“The oncologist will recommend suitable skin moisturisers and oral care to try to mitigate these side effects. Certain chemotherapeutic agents are also known to cause more specific side effects, including palmar-plantar erythrodysesthesia (peeling of skin on palms and soles), or rash. We advise regular application of skin emollients if such side effects are anticipated, and in more severe cases, some may require short courses of topical antibiotics or topical steroids. If required, patients may also be referred to dermatologists for further advice on management and need for oral medications. In rare cases, patients may develop an allergic response or hypersensitivity to chemotherapy that may manifest as rash or hives that will require immediate medical attention for treatment.”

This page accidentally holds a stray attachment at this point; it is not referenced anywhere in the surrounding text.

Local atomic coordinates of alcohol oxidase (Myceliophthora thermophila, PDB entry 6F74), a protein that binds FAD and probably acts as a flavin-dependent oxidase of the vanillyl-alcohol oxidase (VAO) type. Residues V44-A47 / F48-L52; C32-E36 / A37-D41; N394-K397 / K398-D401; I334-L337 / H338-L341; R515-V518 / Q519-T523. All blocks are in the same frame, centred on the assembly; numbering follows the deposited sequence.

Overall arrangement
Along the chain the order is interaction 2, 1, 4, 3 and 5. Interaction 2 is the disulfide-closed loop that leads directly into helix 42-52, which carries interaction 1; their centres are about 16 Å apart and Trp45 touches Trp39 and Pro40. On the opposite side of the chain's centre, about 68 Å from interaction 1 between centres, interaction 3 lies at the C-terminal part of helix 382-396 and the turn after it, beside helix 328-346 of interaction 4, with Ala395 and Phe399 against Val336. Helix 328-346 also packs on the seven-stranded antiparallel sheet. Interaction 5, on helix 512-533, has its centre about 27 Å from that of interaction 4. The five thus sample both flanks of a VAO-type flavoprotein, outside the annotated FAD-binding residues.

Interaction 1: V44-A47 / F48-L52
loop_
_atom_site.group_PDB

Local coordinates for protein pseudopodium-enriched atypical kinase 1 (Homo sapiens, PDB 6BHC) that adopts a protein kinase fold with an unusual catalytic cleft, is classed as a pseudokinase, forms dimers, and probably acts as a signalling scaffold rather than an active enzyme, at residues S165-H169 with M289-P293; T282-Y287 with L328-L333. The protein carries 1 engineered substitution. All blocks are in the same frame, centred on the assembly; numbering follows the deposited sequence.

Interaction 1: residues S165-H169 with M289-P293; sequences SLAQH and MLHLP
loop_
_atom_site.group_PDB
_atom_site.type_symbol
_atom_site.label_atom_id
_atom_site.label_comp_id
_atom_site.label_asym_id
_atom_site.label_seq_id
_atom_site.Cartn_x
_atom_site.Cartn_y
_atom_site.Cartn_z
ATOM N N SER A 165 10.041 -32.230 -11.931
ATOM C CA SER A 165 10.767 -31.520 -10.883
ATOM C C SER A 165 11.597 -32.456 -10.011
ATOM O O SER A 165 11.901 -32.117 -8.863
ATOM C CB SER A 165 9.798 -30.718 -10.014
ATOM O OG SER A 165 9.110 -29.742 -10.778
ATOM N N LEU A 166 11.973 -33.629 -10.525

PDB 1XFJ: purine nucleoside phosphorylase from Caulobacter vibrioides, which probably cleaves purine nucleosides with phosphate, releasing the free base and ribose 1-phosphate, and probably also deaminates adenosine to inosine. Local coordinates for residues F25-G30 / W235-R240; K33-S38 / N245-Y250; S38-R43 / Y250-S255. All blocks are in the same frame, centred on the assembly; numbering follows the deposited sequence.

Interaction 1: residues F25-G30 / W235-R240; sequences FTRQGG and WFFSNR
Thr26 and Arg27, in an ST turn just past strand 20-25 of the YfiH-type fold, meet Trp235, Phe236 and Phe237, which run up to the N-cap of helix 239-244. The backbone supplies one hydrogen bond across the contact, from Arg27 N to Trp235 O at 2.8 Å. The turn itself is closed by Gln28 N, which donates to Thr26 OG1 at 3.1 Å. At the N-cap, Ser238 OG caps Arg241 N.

“Alopecia is a common temporary side effect of many chemotherapeutic agents, whereby patients experience hair loss during chemotherapy. Hair regrowth will almost certainly take place once chemotherapy is completed, and for some fortunate patients, even during later stages of chemotherapy! It is important to note that hair loss can happen anywhere on the body, including eyebrows and eyelashes. The degree of alopecia differs greatly depending on the choice of chemotherapy, with some causing complete alopecia, while others leading to minimal hair loss. In recent years, the U.S. Food and Drug Administration (FDA) has approved various scalp cooling systems that have been shown to decrease the degree of hair loss for women undergoing chemotherapy, with various degrees of success depending on the type of chemotherapy that is administered. Scalp cooling therapy is now available in various institutions including the National University Cancer Institute, Singapore.”

What skincare, hair and body care products are safe for people with breast cancer?